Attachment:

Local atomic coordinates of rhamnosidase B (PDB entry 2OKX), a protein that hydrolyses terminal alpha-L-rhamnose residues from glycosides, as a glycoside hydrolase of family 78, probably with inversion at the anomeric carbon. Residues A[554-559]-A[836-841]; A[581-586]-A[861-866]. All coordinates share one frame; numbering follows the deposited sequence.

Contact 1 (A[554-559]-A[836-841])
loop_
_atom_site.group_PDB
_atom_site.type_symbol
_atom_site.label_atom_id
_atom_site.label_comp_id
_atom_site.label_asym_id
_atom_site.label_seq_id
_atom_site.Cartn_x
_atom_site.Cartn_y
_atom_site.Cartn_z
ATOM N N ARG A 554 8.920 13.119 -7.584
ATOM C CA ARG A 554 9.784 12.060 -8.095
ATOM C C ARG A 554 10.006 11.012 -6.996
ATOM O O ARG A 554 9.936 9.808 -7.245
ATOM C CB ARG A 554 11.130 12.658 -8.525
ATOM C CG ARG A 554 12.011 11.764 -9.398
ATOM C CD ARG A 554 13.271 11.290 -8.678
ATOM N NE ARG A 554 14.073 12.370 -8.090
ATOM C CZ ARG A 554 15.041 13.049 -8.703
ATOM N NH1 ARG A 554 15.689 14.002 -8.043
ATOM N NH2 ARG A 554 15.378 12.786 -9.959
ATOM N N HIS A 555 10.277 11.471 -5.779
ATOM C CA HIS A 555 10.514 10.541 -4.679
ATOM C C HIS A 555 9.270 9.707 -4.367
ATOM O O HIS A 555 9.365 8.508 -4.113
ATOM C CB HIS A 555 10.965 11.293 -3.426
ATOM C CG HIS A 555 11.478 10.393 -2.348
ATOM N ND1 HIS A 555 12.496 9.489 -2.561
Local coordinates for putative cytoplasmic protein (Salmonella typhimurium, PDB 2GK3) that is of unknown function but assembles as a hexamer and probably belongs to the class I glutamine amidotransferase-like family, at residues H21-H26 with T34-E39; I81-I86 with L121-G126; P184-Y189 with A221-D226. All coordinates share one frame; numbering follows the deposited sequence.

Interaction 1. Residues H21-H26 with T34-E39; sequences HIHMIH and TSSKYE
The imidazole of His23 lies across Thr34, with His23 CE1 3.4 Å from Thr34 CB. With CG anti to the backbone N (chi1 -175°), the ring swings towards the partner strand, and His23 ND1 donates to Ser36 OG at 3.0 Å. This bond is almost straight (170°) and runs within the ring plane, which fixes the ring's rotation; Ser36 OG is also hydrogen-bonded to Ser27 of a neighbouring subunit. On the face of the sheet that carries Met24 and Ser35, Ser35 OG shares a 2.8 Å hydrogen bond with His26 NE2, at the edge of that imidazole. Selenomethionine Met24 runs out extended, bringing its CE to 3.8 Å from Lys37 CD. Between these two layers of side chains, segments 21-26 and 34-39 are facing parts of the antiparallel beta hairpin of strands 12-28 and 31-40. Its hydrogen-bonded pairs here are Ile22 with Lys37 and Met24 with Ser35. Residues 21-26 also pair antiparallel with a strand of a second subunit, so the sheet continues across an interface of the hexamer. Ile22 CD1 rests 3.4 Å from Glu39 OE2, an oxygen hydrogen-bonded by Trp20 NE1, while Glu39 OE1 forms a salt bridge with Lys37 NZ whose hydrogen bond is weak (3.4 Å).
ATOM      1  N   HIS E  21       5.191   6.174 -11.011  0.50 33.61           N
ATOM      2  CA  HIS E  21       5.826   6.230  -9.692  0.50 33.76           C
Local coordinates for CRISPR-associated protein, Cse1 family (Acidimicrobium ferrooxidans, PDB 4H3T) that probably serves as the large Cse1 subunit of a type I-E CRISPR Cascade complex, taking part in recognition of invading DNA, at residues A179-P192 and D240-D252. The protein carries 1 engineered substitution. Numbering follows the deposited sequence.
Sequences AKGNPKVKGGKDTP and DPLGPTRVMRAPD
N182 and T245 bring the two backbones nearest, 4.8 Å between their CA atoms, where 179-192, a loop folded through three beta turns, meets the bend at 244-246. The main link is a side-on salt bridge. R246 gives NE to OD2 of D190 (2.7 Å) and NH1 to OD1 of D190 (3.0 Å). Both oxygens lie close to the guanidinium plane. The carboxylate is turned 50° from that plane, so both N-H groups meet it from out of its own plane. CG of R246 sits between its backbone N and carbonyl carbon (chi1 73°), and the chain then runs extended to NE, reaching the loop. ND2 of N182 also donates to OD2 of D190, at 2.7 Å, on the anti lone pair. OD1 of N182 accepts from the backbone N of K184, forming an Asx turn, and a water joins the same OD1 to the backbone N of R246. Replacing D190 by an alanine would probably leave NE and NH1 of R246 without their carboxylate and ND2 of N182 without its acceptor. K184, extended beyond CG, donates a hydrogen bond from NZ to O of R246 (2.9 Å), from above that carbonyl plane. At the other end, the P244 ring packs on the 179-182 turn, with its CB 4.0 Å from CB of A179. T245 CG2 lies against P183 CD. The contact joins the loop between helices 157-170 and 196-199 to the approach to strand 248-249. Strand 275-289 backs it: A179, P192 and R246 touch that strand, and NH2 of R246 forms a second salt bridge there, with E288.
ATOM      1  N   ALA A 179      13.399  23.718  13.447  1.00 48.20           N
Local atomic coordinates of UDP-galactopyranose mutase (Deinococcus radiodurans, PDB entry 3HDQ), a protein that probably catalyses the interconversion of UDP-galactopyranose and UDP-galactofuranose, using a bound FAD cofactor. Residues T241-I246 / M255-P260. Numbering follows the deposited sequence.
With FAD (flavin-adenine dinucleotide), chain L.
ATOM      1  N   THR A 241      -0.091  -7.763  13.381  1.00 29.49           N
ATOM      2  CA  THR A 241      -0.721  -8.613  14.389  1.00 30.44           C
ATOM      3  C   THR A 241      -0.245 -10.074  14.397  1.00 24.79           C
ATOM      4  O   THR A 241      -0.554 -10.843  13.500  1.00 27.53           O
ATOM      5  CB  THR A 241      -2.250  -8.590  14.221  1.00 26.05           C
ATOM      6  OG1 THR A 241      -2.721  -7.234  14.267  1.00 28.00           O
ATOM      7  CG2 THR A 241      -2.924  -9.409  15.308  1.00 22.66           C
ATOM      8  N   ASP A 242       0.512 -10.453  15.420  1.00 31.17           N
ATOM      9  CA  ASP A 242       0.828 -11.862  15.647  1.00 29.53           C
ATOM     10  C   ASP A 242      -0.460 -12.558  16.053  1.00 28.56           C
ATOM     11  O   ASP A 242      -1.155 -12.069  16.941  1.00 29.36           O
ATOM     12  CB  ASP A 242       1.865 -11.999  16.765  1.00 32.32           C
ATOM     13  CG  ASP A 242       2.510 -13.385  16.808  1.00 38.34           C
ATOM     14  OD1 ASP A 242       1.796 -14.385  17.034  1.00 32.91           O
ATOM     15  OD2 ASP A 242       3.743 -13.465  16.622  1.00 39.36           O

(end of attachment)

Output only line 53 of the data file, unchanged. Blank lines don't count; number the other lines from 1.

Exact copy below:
ATOM     12  CB  ASP A 242       1.865 -11.999  16.765  1.00 32.32           C